The fact that the TEI exists — the fact that there is a consensus-based academic standard for digital texts, with resources to support significant scholarly work — has contributed far more than its actual use in the fields of digital librarianship and digital archives. I believe that the TEI has made electronic text centers and similar resources imaginable and respectable. People who want to collect, manage, or curate digital texts are no longer seen as trendy nut-cases; they are seen as people who have taken on a difficult, possibly impossible, but very important task. The TEI didn’t make that shift in perception happen, but it certainly did help.
The TEI is 20 years old this year.
At 20, a dog is quite old. Twenty-year-old dogs tend to be well on their last legs. In fact, few dogs live to be 20 years old.
At 20, a person might moving from the receiving side to the delivering side of the educational system. Becoming a parent as well as a child. (Do we ever stop being children? I don’t think so, but adding the role of parent nonetheless changes us dramatically.) At 20, a person is leaving one set of life roles and entering another.
At 20, a house is just settling in for the long run. The initial problems with its construction have been found and fixed, the foundation has settled and should be stable for a while, and while the “newness” has worn off, nothing fundamental has worn out yet.
So, is the TEI more like a dog, a college student, or a house? Some of each, I think.
The TEI is like a dog in that at 20 some of the fun things in its youth are, and should be, gone. There is less whimsy in the Guidelines than there was 15 years ago. There is less excitement. The TEI isn’t, metaphorically, chasing cars anymore.
The TEI is like a house. There is a solid foundation, a comfortable place to be, and people who have developed habits living in it. It has a few bumps and scratches, but they have been accumulated so slowly that they are hard for the people living there to see them, and they don’t matter much.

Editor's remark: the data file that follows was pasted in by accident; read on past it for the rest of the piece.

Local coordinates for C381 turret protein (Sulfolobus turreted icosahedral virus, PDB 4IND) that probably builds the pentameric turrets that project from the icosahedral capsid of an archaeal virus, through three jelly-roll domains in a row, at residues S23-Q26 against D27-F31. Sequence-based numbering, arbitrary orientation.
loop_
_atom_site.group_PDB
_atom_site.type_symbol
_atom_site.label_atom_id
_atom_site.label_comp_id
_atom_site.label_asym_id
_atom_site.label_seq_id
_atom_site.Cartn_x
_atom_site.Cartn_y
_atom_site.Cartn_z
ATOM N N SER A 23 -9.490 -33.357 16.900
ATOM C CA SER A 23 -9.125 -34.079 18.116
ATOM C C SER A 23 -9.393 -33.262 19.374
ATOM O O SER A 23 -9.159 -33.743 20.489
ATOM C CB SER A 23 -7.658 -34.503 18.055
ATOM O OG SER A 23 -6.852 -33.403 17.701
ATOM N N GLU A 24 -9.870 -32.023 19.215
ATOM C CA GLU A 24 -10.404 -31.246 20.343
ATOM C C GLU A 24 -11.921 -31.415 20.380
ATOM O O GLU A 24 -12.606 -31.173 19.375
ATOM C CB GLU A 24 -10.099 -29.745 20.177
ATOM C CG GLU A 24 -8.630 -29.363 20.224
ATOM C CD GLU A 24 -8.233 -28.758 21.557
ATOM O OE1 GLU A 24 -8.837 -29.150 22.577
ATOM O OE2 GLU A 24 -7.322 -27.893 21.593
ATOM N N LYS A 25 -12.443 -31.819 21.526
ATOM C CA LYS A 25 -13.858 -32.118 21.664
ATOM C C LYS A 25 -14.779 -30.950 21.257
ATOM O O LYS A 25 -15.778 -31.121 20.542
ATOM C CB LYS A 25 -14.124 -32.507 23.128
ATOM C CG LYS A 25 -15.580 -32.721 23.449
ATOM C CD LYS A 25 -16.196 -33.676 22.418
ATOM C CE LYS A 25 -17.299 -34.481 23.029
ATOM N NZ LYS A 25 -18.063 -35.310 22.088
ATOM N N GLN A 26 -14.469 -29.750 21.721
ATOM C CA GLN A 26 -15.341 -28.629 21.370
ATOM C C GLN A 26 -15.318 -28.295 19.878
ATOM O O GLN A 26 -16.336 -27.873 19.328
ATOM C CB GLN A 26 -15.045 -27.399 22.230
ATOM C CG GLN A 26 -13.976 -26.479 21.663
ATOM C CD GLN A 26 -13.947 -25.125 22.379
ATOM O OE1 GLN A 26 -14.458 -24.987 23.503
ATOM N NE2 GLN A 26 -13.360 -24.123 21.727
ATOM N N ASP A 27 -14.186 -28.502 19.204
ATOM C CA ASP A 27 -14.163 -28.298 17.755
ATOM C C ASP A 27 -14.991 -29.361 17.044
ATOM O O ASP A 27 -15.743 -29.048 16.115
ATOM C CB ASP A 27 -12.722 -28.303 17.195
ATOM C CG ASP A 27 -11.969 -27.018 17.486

But mostly, I think, the TEI is like a college student. At 20, it is time to think about a career. Some seem to become perpetual students, but most find something more substantial to do with their lives. And at 20, I think the TEI needs to make the same sorts of decisions most 20-year-old people need to make. What do you want to do for the next 20 years? (Many of my friends have 20-year-old children — a few of my friends ARE 20-year-old students — and I always object when some ancient codger (my age) asks them what they want to do with the rest of their lives. That’s absurd. They don’t know; they can’t know; and they shouldn’t know. We live our lives by distraction — we set out to do something, we get distracted by something else, and all of a sudden we realize that this distraction IS what we now do. And we stay on that career path until we find that we have gotten distracted, and our paths spiral. And that’s OK.)
Anyway, this is a good time for the TEI Community to think about what you want to do with your next 20 years. Do you put comfortable chairs under the shade trees, or do you clip those trees into cartoon shapes?
What will the next 20 years bring for the TEI? What will the environment in which the TEI is used be in 20 years? How will document-based projects change in the next 20 years? How will the computing environment change in the next 20 years? How will the funding models, culture, and infrastructure of academe change in the next 20 years? I don’t know. You don’t know. We can’t know. But you can, nonetheless, work to shape at least a small part of those 20 years.